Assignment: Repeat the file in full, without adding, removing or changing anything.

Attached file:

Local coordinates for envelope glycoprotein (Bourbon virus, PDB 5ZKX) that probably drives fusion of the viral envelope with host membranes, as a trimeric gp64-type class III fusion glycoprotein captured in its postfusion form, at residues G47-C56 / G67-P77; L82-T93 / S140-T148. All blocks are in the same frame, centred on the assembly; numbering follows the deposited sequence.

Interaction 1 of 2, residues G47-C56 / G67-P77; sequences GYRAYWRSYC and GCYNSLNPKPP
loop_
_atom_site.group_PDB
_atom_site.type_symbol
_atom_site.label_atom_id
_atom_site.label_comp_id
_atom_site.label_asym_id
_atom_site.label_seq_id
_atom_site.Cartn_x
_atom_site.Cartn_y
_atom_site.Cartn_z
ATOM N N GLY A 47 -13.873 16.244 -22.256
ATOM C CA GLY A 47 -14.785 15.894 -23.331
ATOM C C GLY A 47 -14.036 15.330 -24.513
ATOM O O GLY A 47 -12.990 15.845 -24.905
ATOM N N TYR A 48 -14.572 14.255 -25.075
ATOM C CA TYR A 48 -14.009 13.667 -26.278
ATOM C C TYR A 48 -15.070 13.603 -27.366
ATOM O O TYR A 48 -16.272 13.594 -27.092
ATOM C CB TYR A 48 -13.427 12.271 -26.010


Local coordinates for envelope glycoprotein (Bourbon virus, PDB 5ZKX) that probably drives fusion of the viral envelope with host membranes, as a trimeric gp64-type class III fusion glycoprotein captured in its postfusion form, at residues G47-C56 / G67-P77; L82-T93 / S140-T148. All blocks are in the same frame, centred on the assembly; numbering follows the deposited sequence.

Interaction 1 of 2, residues G47-C56 / G67-P77; sequences GYRAYWRSYC and GCYNSLNPKPP
loop_
_atom_site.group_PDB
_atom_site.type_symbol
_atom_site.label_atom_id
_atom_site.label_comp_id
_atom_site.label_asym_id
_atom_site.label_seq_id
_atom_site.Cartn_x
_atom_site.Cartn_y
_atom_site.Cartn_z
ATOM N N GLY A 47 -13.873 16.244 -22.256
ATOM C CA GLY A 47 -14.785 15.894 -23.331
ATOM C C GLY A 47 -14.036 15.330 -24.513
ATOM O O GLY A 47 -12.990 15.845 -24.905
ATOM N N TYR A 48 -14.572 14.255 -25.075
ATOM C CA TYR A 48 -14.009 13.667 -26.278
ATOM C C TYR A 48 -15.070 13.603 -27.366
ATOM O O TYR A 48 -16.272 13.594 -27.092
ATOM C CB TYR A 48 -13.427 12.271 -26.010